Minnesota Housing Partnership Candidate Questionnaire (supported by Homes for All)
Candidate responses in italics.
Name: Jamie Long
Legislative District: 61B
District Issues: How would you characterize the housing needs in your district, for both renters and for homeowners?
I frequently hear from District 61B residents about their struggles with housing, from seniors who are having difficulty aging in place due to increased housing costs, to young renters who are having difficulty finding affordable options. Housing is a pressing issue in Minneapolis that needs urgent attention.
Availability of Affordable Housing: More than 25% of households in Minnesota pay more than 30 percent of their income on housing, meaning they must sacrifice in other areas like food and medicine to make ends meet. What steps will you take to encourage the production of more affordable homes?
We must greatly increase our investment as a state in additional affordable housing options. I applaud the work the Homes for All Coalition has done to push for substantial bonding investment, and supported the call this year for $140B in bonding for affordable rental housing and improving the state’s public housing. I also support changing state law to free up Minnesota cities to pursue innovative approaches like inclusionary zoning, which have seen real success in other cities.
Workers: A full-time minimum wage worker cannot afford a one-bedroom apartment in any county in Minnesota — and many of the fastest growing jobs are in low-wage industries. What investments or policy would you champion to address the growing gap between what workers can afford and housing costs?
We must stand up for collective bargaining, help workers have a predictable work schedule, protect them from wage theft, and raise the minimum wage to $15 per hour statewide over time so no one working full time is living in poverty. The U.S. is the only high-income country that doesn’t require paid family and medical leave, or earned sick and safe time. We must extend these protections to Minnesota’s families, as well as fully fund access to affordable child care for all Minnesotans.
Homelessness: A lack of affordable housing options is one of the top reasons for homelessness, for individuals or families. What will you do to end homelessness in Minnesota?
One option to help end homelessness is to continue to invest in programs like Hennepin Health, which take a holistic approach to helping homeless individuals with not only housing but also health care, transportation, and other interrelated needs. We must also simply invest more in creating available affordable housing, particularly targeted to very low AMI households.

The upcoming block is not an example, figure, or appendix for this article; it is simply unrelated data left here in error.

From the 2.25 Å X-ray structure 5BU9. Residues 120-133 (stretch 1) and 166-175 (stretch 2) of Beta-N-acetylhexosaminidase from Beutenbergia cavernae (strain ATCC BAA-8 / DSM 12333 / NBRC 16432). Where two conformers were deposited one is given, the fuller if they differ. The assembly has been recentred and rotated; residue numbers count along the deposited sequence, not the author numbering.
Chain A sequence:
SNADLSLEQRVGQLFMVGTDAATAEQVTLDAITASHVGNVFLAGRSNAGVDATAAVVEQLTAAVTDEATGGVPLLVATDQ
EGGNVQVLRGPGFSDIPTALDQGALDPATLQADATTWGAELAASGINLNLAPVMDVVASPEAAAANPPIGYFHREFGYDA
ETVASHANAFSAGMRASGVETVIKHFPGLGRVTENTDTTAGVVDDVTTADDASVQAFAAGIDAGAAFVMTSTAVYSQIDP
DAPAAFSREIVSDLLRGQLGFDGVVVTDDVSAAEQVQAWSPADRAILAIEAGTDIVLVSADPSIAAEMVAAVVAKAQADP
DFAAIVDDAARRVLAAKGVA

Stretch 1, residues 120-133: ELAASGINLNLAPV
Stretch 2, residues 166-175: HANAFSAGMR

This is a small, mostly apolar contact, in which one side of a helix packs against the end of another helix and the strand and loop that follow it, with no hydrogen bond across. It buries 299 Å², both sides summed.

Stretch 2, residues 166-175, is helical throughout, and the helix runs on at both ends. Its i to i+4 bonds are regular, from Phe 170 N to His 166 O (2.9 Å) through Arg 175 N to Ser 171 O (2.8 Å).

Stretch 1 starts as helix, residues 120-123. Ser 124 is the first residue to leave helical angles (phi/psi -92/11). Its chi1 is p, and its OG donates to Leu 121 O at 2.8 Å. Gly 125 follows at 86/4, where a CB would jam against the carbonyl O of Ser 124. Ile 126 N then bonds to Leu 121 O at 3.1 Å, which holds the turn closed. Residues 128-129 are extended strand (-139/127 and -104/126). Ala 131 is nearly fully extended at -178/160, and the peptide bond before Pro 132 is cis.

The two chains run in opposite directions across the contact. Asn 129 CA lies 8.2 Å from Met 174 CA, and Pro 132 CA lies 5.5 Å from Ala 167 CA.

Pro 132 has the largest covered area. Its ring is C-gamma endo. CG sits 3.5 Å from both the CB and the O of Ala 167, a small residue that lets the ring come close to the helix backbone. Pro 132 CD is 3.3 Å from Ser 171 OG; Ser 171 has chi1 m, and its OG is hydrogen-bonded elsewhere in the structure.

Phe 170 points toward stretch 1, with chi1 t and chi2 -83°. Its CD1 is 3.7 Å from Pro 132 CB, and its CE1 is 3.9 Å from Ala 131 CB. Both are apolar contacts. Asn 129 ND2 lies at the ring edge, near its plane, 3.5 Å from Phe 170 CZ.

Seniors and children: More than half of senior renters and more than 1 in 4 senior homeowners pay more than they can afford for housing. Meanwhile, children without stable, affordable housing have lower educational and health outcomes. What will you do to ensure housing policy and resources support Minnesota's seniors and students?
For seniors, I believe we need to shift some of the burden away from property taxes that can be difficult for those on a fixed income and toward progressive taxes like income tax. This can be done through increasing Local Government Aid to relieve some of the burden on cities. For children, I support housing counseling and targeted services for families in school to help them stay in their school throughout the year.
Racial Disparities: Minnesota's racial disparities in housing are among the worst in the nation, for renters and homeowners. For instance, 22 percent of Black households are homeowners, compared to 76 percent of white households. How will you reduce the racial homeownership gap and other disparities in housing for households of color?
Housing discrimination is real and still occurs. We must strongly enforce laws against racial discrimination in housing. We must also help households of color build wealth, both by getting access to first time home buyer support but also through good paying jobs that allow families to save.
Rental Stability: Rental assistance is proven to reduce homelessness, housing instability, and overcrowding, but 75% of residents who qualify for rental assistance do not receive this limited resource. What will you do to expand access to housing assistance to every household that needs it?
The Section 8 program is grossly underfunded. If the federal government will not step up to fully fund the program, I support Minnesota creating a rental assistance program of its own that fully meets the need.
Funding: We cannot meet our growing, statewide housing needs without significant additional resources. Will you support a dedicated source of funding for affordable housing? Why or why not?
Yes. Affordable housing is a critical need that deserves to be fully funded.